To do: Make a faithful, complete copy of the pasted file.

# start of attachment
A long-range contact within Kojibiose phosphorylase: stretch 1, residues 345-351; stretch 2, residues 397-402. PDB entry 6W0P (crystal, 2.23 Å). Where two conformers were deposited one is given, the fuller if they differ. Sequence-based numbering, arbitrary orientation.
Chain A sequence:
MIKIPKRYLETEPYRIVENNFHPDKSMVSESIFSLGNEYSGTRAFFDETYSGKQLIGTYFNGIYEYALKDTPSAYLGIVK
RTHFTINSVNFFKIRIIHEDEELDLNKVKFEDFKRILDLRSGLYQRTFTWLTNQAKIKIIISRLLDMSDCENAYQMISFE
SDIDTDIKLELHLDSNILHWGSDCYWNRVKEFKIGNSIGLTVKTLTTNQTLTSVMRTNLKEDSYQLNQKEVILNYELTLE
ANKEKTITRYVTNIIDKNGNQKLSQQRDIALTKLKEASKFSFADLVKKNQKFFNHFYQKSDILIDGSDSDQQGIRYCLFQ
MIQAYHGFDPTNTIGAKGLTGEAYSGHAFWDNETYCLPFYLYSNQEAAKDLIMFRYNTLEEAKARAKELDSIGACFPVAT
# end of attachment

A long-range contact within Kojibiose phosphorylase: stretch 1, residues 345-351; stretch 2, residues 397-402. PDB entry 6W0P (crystal, 2.23 Å). Where two conformers were deposited one is given, the fuller if they differ. Sequence-based numbering, arbitrary orientation.
Chain A sequence:
MIKIPKRYLETEPYRIVENNFHPDKSMVSESIFSLGNEYSGTRAFFDETYSGKQLIGTYFNGIYEYALKDTPSAYLGIVK
RTHFTINSVNFFKIRIIHEDEELDLNKVKFEDFKRILDLRSGLYQRTFTWLTNQAKIKIIISRLLDMSDCENAYQMISFE
SDIDTDIKLELHLDSNILHWGSDCYWNRVKEFKIGNSIGLTVKTLTTNQTLTSVMRTNLKEDSYQLNQKEVILNYELTLE
ANKEKTITRYVTNIIDKNGNQKLSQQRDIALTKLKEASKFSFADLVKKNQKFFNHFYQKSDILIDGSDSDQQGIRYCLFQ
MIQAYHGFDPTNTIGAKGLTGEAYSGHAFWDNETYCLPFYLYSNQEAAKDLIMFRYNTLEEAKARAKELDSIGACFPVAT